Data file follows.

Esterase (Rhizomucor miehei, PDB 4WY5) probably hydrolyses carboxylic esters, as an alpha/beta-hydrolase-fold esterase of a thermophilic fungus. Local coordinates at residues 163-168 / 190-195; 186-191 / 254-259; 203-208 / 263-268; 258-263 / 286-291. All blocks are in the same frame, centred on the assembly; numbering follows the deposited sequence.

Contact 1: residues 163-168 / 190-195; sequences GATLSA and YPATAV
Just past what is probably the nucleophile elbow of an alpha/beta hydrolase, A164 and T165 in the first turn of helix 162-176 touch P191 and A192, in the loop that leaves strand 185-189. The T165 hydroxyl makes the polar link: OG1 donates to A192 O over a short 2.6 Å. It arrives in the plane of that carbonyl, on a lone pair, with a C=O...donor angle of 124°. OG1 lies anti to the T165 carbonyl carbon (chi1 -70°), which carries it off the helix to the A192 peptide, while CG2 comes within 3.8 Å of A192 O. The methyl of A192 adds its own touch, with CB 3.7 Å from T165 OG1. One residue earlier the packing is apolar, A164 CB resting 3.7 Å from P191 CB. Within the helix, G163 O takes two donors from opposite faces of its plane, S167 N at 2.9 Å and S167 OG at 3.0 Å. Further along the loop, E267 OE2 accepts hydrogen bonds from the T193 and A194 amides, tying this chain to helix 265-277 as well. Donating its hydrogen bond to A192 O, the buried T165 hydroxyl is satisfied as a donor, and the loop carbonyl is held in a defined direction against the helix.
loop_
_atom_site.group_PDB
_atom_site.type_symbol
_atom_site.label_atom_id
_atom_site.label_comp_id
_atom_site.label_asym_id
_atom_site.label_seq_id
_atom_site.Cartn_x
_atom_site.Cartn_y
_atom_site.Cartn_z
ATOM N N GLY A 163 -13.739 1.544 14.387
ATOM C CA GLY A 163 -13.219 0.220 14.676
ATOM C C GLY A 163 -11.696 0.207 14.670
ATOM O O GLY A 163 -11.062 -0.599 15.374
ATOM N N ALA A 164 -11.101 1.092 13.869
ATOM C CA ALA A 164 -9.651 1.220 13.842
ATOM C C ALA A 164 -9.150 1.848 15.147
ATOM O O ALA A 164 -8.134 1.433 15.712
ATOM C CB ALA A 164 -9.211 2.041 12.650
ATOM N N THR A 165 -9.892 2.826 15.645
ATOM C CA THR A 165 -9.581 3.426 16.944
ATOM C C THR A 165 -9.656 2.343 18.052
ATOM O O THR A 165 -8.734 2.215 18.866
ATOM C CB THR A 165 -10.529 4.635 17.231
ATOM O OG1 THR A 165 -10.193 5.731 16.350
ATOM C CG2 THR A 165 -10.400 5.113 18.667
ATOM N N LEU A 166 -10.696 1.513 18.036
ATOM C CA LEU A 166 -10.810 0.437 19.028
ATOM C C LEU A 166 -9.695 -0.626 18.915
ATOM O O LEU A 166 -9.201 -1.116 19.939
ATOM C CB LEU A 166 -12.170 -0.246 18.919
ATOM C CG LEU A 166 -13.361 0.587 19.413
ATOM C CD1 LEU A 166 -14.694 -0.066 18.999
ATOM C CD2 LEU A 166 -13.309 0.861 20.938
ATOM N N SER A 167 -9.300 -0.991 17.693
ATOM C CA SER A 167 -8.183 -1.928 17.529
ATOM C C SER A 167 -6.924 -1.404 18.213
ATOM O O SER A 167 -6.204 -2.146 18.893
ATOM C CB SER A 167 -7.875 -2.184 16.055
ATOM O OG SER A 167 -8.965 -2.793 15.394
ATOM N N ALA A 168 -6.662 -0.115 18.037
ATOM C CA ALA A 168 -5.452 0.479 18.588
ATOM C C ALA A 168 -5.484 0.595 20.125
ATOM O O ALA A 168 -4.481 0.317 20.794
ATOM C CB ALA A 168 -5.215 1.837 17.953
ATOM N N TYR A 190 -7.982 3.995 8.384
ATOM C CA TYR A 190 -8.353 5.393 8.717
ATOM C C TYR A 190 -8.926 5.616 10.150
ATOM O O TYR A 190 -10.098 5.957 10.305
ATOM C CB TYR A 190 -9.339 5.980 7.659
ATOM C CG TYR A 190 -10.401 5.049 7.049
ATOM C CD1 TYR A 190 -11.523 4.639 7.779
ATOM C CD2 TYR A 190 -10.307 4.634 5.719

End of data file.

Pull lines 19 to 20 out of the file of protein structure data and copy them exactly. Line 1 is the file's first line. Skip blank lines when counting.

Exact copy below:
ATOM C CA ALA A 164 -9.651 1.220 13.842
ATOM C C ALA A 164 -9.150 1.848 15.147